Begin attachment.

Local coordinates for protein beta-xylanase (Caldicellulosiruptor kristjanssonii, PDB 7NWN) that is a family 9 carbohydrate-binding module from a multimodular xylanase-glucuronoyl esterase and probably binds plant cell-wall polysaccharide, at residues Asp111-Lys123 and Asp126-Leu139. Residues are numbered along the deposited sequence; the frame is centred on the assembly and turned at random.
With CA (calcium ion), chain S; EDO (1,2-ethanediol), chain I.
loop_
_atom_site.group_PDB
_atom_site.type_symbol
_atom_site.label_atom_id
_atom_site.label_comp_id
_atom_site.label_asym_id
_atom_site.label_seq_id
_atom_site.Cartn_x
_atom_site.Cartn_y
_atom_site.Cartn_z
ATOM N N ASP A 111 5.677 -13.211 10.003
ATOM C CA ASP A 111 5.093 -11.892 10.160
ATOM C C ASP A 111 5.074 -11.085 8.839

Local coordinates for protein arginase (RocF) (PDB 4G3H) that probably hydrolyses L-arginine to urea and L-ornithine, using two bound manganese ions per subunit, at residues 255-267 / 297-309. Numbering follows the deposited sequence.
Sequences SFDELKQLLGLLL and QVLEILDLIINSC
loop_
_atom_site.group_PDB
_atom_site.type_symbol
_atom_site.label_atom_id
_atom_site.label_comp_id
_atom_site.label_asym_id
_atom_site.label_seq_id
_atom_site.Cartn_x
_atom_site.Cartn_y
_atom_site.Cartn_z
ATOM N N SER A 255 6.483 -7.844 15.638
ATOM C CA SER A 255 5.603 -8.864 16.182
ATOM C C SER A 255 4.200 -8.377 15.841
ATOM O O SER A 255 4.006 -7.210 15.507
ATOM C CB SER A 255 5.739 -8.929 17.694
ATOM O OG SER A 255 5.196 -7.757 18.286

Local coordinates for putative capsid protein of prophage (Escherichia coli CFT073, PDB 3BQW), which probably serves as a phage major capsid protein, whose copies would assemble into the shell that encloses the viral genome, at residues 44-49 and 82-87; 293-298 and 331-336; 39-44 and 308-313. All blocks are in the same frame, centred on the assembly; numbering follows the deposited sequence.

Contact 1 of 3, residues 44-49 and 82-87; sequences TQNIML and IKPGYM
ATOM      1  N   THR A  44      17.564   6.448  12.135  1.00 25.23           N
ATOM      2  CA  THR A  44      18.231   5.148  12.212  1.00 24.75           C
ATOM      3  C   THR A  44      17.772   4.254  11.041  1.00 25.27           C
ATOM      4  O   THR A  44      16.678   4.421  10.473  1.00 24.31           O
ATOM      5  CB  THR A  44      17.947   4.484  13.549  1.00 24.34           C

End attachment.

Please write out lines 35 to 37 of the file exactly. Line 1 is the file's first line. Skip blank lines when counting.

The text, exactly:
Contact 1 of 3, residues 44-49 and 82-87; sequences TQNIML and IKPGYM
ATOM      1  N   THR A  44      17.564   6.448  12.135  1.00 25.23           N
ATOM      2  CA  THR A  44      18.231   5.148  12.212  1.00 24.75           C